Former Visiting Fellow Kristin Michelitch has been named an Andrew Carnegie Fellow and awarded $200,000 to support her research on politicians and democracy in Uganda. She was one of 35 fellows announced April 26 by the Carnegie Corporation of New York to receive grant money to go “toward the funding of significant research and writing in the social sciences and humanities.”
Michelitch, assistant professor of political science at Vanderbilt University, will research methods of holding politicians accountable in low-income, newly democratizing nations.
“There are few more important topics than the performance of elected officials and their success representing ordinary citizens in developing countries,” said David E. Lewis, William R. Kenan Jr. Professor and chair of the Department of Political Science. “This research has the potential to transform our understanding of the citizen-elected official relationship and how to improve it.”
Michelitch said that most social science research examines citizens’—rather than politicians’—behavior because the latter is much more difficult.
“Performance of individual politicians, let alone initiatives to improve such performance, is understudied, because gaining access to politicians is much more labor- and time-intensive,” she said.
“Moreover, research on monitoring efforts aimed at improving politicians’ job performance can be challenging, because politicians wield the power to discredit or shut down the monitoring or research efforts if NGOs and researchers are not successful in involving the proper stakeholders and walking a tightrope in which politicians maintain confidence in the process while submitting themselves to monitoring.”
Michelitch and her collaborators have maintained a unique five-year partnership with Advocates Coalition for Development and Environment (ACODE), an NGO in Uganda, to test multiple policy interventions aimed at improving politicians’ performances at the subnational level. Tracking the work of politicians, Michelitch and her collaborators will investigate the following:
Whether the dissemination of a performance scorecard, which tracks how politicians fulfill legally defined job duties, to citizens subsequently improves politician performance;
Whether text-messaging technology for citizens to communicate policy priorities and public service deficiencies to politicians results in politician representation of those priorities in plenary sessions;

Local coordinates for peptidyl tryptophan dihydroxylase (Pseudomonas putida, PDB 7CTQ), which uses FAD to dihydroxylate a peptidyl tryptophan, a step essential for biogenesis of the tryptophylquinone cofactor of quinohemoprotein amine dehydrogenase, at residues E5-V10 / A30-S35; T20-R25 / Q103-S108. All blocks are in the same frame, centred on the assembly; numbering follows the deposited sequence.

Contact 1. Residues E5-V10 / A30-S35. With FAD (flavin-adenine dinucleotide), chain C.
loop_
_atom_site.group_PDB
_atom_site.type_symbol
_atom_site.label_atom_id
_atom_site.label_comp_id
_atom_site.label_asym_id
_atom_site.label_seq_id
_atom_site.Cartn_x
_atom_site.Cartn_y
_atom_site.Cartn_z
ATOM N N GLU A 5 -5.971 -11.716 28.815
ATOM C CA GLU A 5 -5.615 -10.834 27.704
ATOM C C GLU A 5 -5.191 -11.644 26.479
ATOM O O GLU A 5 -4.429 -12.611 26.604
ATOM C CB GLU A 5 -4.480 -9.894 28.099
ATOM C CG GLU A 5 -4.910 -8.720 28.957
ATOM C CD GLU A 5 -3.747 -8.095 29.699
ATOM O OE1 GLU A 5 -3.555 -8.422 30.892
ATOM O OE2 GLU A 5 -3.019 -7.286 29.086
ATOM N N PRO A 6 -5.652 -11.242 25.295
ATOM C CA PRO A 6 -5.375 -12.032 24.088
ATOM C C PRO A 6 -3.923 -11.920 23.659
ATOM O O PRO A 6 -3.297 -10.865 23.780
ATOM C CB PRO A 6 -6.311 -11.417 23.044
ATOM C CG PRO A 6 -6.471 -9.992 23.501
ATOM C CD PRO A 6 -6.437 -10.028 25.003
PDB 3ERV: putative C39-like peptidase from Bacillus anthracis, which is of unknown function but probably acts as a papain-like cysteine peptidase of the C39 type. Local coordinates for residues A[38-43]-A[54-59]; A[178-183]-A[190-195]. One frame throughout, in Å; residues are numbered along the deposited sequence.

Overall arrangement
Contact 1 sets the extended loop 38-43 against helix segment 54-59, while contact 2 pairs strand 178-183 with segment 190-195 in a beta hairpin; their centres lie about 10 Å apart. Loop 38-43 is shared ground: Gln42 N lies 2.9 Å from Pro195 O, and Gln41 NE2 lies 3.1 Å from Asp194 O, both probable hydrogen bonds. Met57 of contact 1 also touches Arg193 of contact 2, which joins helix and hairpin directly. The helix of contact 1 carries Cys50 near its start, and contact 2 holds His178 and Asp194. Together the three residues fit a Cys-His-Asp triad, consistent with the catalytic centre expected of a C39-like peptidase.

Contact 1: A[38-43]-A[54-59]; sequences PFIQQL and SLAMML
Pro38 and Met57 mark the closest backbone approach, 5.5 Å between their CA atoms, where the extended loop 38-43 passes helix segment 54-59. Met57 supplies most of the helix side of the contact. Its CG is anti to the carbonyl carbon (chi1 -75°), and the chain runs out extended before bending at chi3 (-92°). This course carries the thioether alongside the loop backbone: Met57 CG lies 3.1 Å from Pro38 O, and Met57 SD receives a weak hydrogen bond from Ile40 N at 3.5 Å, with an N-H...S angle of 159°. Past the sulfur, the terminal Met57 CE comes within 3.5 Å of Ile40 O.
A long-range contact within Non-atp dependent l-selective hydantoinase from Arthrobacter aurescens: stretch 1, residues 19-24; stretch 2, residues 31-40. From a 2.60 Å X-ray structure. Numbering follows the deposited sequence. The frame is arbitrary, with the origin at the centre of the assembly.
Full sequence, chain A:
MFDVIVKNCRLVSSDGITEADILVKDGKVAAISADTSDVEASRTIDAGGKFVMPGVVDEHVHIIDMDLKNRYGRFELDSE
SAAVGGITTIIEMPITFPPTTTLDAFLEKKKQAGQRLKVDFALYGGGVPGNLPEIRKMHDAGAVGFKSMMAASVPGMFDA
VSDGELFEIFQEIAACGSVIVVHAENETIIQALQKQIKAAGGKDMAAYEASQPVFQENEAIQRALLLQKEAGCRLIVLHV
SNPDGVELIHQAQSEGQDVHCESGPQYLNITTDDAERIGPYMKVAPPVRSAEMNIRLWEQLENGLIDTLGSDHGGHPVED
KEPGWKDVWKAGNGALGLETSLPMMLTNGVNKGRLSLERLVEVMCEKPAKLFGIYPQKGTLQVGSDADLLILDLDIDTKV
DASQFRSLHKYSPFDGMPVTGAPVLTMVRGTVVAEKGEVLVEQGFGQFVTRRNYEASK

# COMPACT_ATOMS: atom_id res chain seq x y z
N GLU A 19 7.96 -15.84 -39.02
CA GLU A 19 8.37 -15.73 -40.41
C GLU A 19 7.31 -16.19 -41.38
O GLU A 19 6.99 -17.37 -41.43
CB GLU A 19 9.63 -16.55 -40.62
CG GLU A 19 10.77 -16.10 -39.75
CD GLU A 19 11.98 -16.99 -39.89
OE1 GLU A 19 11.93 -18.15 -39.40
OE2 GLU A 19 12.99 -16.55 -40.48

What drives underperformance by female politicians and whether they are nonetheless better at representing women’s interests;
Whether poorly performing politicians are ultimately challenged by new candidates and voted out in an election, and whether that improves post-election performance; and
Whether the NGO’s activities resulted in superior performance as a whole compared with subnational governments that do not get any assistance.
As a 2012–13 Kellogg visiting fellow, Michelitch collaborated with Faculty Fellow Jaimie Bleck on “Good Morning Timbuktu! The Impact of Radio in Rural Islamic Africa,” which utilized a field experiment in Mali to ascertain whether access to radio via a radio distribution program could emancipate ordinary citizens’ political behavior from traditional elites such as village chiefs and imams. At the time, she was also conducting field research on political accountability in Uganda.
Overall, the Carnegie Corporation of New York will distribute $7 million in grants to 35 fellows. The winning proposals will address issues including inequity in US education, climate change and the legal limbo facing immigrants.
“The health of our democracy depends on an informed citizenry, and our universities, academies and academic associations play an essential role in replenishing critical information and providing knowledge through scholarship,” said Vartan Gregorian, president of the Carnegie Corporation of New York.
Thirty-three prominent scholars, educators and intellectuals served as evaluators of 200 universities’ candidates. The jurors were asked to consider the merits of each proposal based on its originality, promise and potential impact on a particular field of scholarship. Each fellow is expected to produce a book or major study.
Michelitch, who received her PhD in political science from New York University, has worked with democratization and development organizations, including the United States Agency for International Development, the World Bank, the Carter Center, the National Democratic Institute for International Affairs (NDI) and the German Federal Agency for Civic Education (BPB).
First appeared at news.vanderbilt.edu